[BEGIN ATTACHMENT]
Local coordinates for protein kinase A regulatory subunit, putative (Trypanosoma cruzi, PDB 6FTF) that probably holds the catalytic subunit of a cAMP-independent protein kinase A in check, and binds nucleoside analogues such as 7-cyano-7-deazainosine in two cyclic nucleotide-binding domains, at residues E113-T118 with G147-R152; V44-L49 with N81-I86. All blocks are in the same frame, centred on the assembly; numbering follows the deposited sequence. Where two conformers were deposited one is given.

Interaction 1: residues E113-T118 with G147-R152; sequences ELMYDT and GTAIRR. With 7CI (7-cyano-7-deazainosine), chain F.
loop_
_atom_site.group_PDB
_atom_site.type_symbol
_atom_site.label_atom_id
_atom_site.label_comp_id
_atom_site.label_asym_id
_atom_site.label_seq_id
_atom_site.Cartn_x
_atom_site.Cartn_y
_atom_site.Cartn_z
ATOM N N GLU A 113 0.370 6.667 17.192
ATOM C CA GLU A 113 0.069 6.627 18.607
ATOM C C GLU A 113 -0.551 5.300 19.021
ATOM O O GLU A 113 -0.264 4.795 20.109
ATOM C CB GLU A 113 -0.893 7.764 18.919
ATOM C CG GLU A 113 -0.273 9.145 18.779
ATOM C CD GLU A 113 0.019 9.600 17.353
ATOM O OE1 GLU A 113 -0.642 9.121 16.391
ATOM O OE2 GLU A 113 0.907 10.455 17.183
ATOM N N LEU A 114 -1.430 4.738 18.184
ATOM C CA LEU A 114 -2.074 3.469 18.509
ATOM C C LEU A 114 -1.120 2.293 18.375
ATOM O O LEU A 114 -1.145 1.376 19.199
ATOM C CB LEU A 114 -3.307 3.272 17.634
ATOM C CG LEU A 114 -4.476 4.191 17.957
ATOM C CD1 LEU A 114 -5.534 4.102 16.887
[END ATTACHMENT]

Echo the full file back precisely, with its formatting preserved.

Local coordinates for protein kinase A regulatory subunit, putative (Trypanosoma cruzi, PDB 6FTF) that probably holds the catalytic subunit of a cAMP-independent protein kinase A in check, and binds nucleoside analogues such as 7-cyano-7-deazainosine in two cyclic nucleotide-binding domains, at residues E113-T118 with G147-R152; V44-L49 with N81-I86. All blocks are in the same frame, centred on the assembly; numbering follows the deposited sequence. Where two conformers were deposited one is given.

Interaction 1: residues E113-T118 with G147-R152; sequences ELMYDT and GTAIRR. With 7CI (7-cyano-7-deazainosine), chain F.
loop_
_atom_site.group_PDB
_atom_site.type_symbol
_atom_site.label_atom_id
_atom_site.label_comp_id
_atom_site.label_asym_id
_atom_site.label_seq_id
_atom_site.Cartn_x
_atom_site.Cartn_y
_atom_site.Cartn_z
ATOM N N GLU A 113 0.370 6.667 17.192
ATOM C CA GLU A 113 0.069 6.627 18.607
ATOM C C GLU A 113 -0.551 5.300 19.021
ATOM O O GLU A 113 -0.264 4.795 20.109
ATOM C CB GLU A 113 -0.893 7.764 18.919
ATOM C CG GLU A 113 -0.273 9.145 18.779
ATOM C CD GLU A 113 0.019 9.600 17.353
ATOM O OE1 GLU A 113 -0.642 9.121 16.391
ATOM O OE2 GLU A 113 0.907 10.455 17.183
ATOM N N LEU A 114 -1.430 4.738 18.184
ATOM C CA LEU A 114 -2.074 3.469 18.509
ATOM C C LEU A 114 -1.120 2.293 18.375
ATOM O O LEU A 114 -1.145 1.376 19.199
ATOM C CB LEU A 114 -3.307 3.272 17.634
ATOM C CG LEU A 114 -4.476 4.191 17.957
ATOM C CD1 LEU A 114 -5.534 4.102 16.887